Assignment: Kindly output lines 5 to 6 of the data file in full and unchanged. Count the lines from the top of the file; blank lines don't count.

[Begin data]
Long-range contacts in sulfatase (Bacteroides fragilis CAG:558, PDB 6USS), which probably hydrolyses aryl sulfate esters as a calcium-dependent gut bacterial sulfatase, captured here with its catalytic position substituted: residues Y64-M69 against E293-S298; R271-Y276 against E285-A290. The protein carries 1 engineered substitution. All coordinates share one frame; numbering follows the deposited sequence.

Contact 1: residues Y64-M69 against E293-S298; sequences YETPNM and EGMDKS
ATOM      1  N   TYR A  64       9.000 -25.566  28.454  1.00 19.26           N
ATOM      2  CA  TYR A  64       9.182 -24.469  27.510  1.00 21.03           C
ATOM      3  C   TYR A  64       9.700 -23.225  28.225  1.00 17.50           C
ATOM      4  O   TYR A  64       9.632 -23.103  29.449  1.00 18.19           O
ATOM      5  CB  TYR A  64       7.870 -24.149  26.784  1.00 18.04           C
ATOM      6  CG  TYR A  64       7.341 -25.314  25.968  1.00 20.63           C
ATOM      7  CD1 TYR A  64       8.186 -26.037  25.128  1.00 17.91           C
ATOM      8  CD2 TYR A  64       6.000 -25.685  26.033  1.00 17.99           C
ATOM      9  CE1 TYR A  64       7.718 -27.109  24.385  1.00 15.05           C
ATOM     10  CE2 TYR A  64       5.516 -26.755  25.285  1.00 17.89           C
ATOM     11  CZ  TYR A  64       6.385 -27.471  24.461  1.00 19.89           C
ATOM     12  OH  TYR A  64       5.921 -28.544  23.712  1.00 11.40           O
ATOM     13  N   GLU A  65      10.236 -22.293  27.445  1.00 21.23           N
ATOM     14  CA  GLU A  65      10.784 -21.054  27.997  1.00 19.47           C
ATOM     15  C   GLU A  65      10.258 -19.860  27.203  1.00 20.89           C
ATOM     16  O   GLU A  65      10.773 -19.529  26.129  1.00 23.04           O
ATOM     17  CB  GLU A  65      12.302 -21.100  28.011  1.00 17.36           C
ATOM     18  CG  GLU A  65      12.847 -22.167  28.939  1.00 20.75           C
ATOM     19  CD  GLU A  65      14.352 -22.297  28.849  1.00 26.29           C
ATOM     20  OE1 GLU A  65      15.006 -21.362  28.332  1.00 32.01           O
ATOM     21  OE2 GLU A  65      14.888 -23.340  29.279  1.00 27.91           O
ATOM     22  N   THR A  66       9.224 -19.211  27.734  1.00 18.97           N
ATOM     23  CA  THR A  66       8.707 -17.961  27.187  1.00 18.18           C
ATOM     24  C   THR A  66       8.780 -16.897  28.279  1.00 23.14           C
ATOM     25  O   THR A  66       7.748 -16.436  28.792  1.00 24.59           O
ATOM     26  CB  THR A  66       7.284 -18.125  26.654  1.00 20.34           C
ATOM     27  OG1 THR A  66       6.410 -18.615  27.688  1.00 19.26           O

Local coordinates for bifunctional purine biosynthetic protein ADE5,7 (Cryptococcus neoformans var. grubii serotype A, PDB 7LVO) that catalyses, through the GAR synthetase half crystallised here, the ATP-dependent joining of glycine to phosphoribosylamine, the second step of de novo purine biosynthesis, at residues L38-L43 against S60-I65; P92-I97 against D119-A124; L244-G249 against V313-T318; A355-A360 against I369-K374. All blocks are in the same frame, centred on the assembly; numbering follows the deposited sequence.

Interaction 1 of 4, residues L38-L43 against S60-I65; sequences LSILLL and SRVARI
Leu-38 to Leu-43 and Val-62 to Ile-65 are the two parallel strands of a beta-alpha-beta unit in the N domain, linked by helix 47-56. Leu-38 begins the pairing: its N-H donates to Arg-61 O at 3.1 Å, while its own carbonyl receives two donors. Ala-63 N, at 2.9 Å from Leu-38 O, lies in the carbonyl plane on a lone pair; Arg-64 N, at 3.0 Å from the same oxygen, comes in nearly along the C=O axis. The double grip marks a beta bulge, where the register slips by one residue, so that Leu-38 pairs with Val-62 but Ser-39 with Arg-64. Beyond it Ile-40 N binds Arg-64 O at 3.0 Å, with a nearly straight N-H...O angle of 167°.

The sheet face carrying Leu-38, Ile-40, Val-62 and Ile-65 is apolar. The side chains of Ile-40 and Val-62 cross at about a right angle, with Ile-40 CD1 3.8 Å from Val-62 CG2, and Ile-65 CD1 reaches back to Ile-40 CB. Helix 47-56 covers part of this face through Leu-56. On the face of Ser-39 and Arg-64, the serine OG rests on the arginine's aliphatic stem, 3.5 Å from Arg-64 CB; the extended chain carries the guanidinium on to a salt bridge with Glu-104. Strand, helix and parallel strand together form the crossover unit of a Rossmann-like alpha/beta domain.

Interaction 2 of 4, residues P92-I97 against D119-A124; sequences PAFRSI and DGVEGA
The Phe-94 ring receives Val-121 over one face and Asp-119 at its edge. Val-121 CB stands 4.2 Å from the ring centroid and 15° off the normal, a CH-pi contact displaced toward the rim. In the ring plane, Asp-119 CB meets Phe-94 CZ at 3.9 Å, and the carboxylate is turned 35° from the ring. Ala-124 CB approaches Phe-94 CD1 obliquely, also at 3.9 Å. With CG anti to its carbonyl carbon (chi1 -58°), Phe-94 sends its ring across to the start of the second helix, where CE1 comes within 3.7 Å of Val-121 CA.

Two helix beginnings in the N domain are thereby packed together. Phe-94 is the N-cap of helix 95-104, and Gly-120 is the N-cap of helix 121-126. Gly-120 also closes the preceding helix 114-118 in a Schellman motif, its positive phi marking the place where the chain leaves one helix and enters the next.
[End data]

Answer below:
ATOM      3  C   TYR A  64       9.700 -23.225  28.225  1.00 17.50           C
ATOM      4  O   TYR A  64       9.632 -23.103  29.449  1.00 18.19           O